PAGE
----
Before you start, please read the user documentation for the Python-based 1D and 2D Cellular Automata Simulator available on Blackboard or at http://pjworsley.github.io/capyle/. The 2D version of this custom-built software, effectively a Game of Life (GoL) simulator, will be your starting point the project. You need to understand its existing structure, then adapt it to solve the problem described below.
The aim of this assignment is to introduce you to the idea of how a Bioinspired Computational Method (Cellular Automata-based Simulation) can be applied to represent and investigate an important real world system: namely the spread of a forest fire.
After completing this project you should be able to work in a group to:
- Analyse a real-world problem and translate this to a list of computational requirements
- Decompose the requirements into a list of computational (and other) tasks
- Implement these tasks effectively by understanding and adapting an existing code-base (note that the main criteria will relate to functionality, rather than elegance)
- Plan and run computational simulations in order to explore specific questions
- Present your results in a clear and precise way, in accordance with a short paper (a template is supplied)
- Communicate your ideas in a way that is clear to a non-computer scientist
- Reflect critically on the limitations of your approach
- Carry out a literature search and summarise work reported in journal papers IN YOUR OWN WORDS (part of the short paper mentioned above)
Note that though some of these skills are specific to this module, many of the above are useful for computer scientists and software engineers in general. You are not expected to have all these skills now but it is expected that you will learn a lot by interaction with the lecturer and demonstrators during the forthcoming lab sessions.
You are requested to submit a single A4 page Problem Analysis and Work Plan before the 2nd Forest Fire Computer Lab (15th November). This should include a list of all the tasks you have identified as being necessary to complete this assignment and a summary of what your collaborative approach will be (i.e. who does what and when – a Gantt Chart would be ideal). This plan will not receive a formal mark but is an important opportunity for feedback prior to completion and submission of your report. (email to P.Watton@sheffield.ac.uk before Monday 15th Nov).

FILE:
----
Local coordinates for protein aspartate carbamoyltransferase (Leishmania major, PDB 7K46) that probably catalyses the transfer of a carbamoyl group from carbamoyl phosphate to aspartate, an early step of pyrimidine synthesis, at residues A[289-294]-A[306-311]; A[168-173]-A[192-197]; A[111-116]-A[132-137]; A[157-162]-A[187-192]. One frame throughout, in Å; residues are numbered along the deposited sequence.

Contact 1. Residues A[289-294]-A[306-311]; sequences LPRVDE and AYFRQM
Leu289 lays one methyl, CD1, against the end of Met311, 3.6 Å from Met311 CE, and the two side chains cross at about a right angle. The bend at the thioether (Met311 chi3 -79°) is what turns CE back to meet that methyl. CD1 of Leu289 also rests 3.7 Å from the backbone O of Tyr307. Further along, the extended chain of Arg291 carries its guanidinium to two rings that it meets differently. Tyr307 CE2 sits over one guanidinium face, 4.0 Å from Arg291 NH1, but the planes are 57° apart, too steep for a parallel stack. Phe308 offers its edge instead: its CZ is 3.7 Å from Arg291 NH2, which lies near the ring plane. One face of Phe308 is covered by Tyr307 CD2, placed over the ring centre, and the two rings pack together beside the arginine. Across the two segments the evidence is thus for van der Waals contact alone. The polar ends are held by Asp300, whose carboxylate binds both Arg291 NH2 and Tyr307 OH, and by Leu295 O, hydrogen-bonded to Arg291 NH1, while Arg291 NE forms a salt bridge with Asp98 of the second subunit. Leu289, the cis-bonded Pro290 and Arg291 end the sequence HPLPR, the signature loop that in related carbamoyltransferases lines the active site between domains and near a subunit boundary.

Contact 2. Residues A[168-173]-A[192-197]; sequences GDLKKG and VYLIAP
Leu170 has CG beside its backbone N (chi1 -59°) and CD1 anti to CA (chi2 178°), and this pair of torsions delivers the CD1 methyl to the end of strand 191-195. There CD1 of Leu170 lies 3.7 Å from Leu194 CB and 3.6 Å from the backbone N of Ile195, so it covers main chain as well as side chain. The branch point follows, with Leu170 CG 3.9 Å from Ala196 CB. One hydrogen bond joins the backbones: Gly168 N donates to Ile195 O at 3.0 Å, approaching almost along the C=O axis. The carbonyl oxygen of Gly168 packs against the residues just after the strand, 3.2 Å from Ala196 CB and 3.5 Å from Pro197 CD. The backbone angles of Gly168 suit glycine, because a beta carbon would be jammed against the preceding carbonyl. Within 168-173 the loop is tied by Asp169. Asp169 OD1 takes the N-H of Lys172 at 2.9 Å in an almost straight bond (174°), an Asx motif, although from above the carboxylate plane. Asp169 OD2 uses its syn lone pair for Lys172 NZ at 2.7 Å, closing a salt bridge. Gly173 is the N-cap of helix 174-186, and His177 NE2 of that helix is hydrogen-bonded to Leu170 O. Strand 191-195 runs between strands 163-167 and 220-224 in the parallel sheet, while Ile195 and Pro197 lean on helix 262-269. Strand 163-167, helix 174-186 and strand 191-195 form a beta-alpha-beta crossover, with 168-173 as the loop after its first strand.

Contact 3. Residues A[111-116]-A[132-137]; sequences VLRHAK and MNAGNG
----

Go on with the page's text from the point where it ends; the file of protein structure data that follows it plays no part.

Background: Modelling Wild Fires
The propagation of forest fires (wild fires) over particular terrains lends itself naturally to simulation with a CA. The array of cells represents the terrain over which the fire can spread, the state of each cell represents whether it is currently on fire (effectively “on” or “off”), and rules of varying complexity can be developed to model the fire spread.
In the simplest implementation, fires are initialised at specific positions on a grid of cells and each cell simply changes state to “on fire” if a neighbour is on fire. Additional complexity can be included by assigning a fuel resource parameter to each cell which is depleted over a number of generations, after which the fire goes out. This fuel parameter can be varied over the array of cells to represent different sorts of terrain. Depending on the timescale of the model, cells will either remain “off” indefinitely after the fuel level is depleted (though very long timescale models may include the concept of regrowth).
Additional levels of complexity could allow for any other factors that influence the way that the fire can spread. For instance, the neighbourhood rules can be adapted to introduce the concept of uncertainty by the use of stochastic-based decisions (e.g. the probability of propagation of the fire is based on the number of “on fire” neighbouring cells). In addition, neighbour probabilities can be adapted to model the effect of e.g. gradient and wind direction.
Statement of the problem
Figure 1: Schematic of region
A town in the USA is located in a region prone to fire fires. Specifically, town officials have become concerned about the possible fire risk posed to the town by a power generating plant that is situated approximately 30km to the north-east. A new waste incinerator – another potential source of ignition – has been proposed to be sited approximately 30km north-west of the town.
Between the town and these sites there are different types of terrain including:
- Large areas of chaparral – fairly dense, low lying pine vegetation that catch fire quite easily, and each square km can burn for a period of several days.
- large reservoir/lakes
- A canyon containing scrubland or grassland which ignites very easily, each square km burns for a period of several hours
- Dense forest containing trees that don’t ignite very easily, but once they are alight, each km2 can burn for up to one month.
A schematic of the region is shown in the figure below.
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